New Musical Express is a British music journalism website and former magazine, published since 1952. It was the first British paper to include a singles chart, in the edition of 14 November 1952. In the 1970s it became the best-selling British music newspaper. During the period 1972 to 1976, it was associated with gonzo journalism became associated with punk rock through the writings of Julie Burchill, Paul Morley and Tony Parsons, it started as a music newspaper, moved toward a magazine format during the 1980s and 1990s, changing from newsprint in 1998. An online version, NME.com, was launched in 1996. It became the world's biggest standalone music site, with over sixteen million users per month. With newsstand sales falling across the UK magazine sector, the magazine's paid circulation in the first half of 2014 was 15,830. In 2013, the list of NME's The 500 Greatest Albums of All Time and the way it was conceived was criticized by the media; the printed magazine NME was relaunched in September 2015 to be distributed nationally as a free publication.
The first average circulation published in February 2016 of 307,217 copies per week was the highest in the brand's history, beating the previous best of 306,881, recorded in 1964 at the height of the Beatles' fame. By December 2017, according to the Audit Bureau of Circulations, average distribution of NME had fallen to 289,432 copies a week, although its publisher Time Inc. UK claimed to have more than 13m global unique users per month, including 3m in the UK. In March 2018, the publisher announced that the print edition of NME would cease publication after 66 years, leaving it as an online-only title. NME's headquarters are in Southwark, England; the brand's current editor is Charlotte Gunn, replacing Mike Williams, who stepped down in February 2018. The paper was established in 1952; the Accordion Times and Musical Express was bought by London music promoter Maurice Kinn, for the sum of £1,000, just 15 minutes before it was due to be closed. It was relaunched as the New Musical Express, was published in a non-glossy tabloid format on standard newsprint.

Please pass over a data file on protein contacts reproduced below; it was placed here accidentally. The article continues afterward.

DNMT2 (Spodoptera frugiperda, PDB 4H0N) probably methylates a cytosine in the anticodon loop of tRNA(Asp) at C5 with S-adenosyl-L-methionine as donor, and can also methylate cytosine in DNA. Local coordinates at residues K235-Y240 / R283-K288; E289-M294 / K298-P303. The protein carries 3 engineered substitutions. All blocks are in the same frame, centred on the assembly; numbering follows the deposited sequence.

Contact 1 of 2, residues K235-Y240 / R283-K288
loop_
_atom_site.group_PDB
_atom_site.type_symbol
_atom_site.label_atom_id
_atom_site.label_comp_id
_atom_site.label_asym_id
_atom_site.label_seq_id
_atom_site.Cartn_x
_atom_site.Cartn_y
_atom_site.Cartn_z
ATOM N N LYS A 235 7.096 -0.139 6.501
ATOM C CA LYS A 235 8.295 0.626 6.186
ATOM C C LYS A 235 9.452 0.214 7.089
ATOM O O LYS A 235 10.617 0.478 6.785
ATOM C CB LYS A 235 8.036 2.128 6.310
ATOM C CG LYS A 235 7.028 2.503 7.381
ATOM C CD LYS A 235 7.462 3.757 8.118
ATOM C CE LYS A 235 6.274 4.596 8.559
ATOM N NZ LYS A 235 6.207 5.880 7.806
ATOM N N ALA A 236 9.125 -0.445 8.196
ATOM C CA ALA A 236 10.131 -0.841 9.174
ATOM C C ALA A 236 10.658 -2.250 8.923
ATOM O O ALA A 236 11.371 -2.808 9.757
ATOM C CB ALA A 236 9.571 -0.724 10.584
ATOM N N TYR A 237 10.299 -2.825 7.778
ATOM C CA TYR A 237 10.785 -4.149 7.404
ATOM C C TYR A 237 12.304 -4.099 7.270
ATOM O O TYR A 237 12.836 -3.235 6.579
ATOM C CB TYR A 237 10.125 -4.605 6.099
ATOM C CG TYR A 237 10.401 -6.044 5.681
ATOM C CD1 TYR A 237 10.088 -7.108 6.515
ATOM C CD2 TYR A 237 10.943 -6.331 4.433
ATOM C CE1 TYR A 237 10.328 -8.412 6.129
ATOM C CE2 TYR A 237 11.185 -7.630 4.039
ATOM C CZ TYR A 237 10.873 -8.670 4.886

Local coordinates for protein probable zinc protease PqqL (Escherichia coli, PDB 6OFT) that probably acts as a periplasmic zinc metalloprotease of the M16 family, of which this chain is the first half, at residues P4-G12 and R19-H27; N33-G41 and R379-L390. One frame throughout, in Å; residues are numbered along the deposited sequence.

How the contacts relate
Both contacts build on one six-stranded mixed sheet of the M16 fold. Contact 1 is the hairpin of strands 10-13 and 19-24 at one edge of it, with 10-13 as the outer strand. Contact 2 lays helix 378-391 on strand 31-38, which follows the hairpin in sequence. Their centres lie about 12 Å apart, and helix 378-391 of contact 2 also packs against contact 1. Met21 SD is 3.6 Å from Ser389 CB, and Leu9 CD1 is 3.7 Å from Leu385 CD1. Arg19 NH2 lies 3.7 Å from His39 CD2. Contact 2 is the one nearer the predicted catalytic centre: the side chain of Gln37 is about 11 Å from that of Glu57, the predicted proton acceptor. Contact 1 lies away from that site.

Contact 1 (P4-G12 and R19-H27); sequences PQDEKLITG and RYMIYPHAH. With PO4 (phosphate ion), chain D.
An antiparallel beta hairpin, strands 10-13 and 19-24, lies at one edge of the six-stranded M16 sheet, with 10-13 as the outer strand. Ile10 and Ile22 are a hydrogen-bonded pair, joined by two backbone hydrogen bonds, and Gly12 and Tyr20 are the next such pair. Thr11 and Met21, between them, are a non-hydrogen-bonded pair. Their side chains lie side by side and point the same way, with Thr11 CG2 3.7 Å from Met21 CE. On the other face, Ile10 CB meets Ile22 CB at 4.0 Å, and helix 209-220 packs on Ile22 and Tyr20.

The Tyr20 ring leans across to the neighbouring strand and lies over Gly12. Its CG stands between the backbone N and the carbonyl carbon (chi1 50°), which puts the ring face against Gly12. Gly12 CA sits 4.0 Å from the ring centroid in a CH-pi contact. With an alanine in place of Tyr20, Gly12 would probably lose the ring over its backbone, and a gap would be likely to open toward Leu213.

On 14 November 1952, taking its cue from the US magazine Billboard, it created the first UK Singles Chart, a list of the Top Twelve best-selling singles. The first of these was, in contrast to more recent charts, a top twelve sourced by the magazine itself from sales in regional stores around the UK; the first number one was "Here in My Heart" by Al Martino. During the 1960s the paper championed the new British groups emerging at the time; the NME circulation peaked under Andy Gray with a figure of 306,881 for the period from January to June 1964. The Beatles and the Rolling Stones were featured on the front cover; these and other artists appeared at the NME Poll Winners' Concert, an awards event that featured artists voted as most popular by the paper's readers. The concert featured a ceremony where the poll winners would collect their awards; the NME Poll Winners' Concerts took place between 1959 and 1972. From 1964 onwards they were filmed and transmitted on British television a few weeks after they had taken place.
In the mid-1960s, the NME was dedicated to pop while its older rival, Melody Maker, was known for its more serious coverage of music. Other competing titles included Record Mirror, which led the way in championing American rhythm and blues, Disc, which focused on chart news; the latter part of the decade saw the paper chart the rise of psychedelia and the continued dominance of British groups of the time. During this period some sections of pop music began to be designated as rock; the paper became engaged in a sometimes tense rivalry with Melody Maker. By the early 1970s, NME had lost ground to Melody Maker, as its coverage of music had failed to keep place with the development of rock music during the early years of psychedelia and progressive rock. In early 1972 the paper found itself on the verge of closure by its owner IPC. According to Nick Kent: After sales had plummeted to 60,000 and a review of guitar instrumentalist Duane Eddy had been printed which began with the immortal words "On this, his 35th album, we find Duane in as good as voice as ever," the NME had been told to rethink its policies or die on the vine.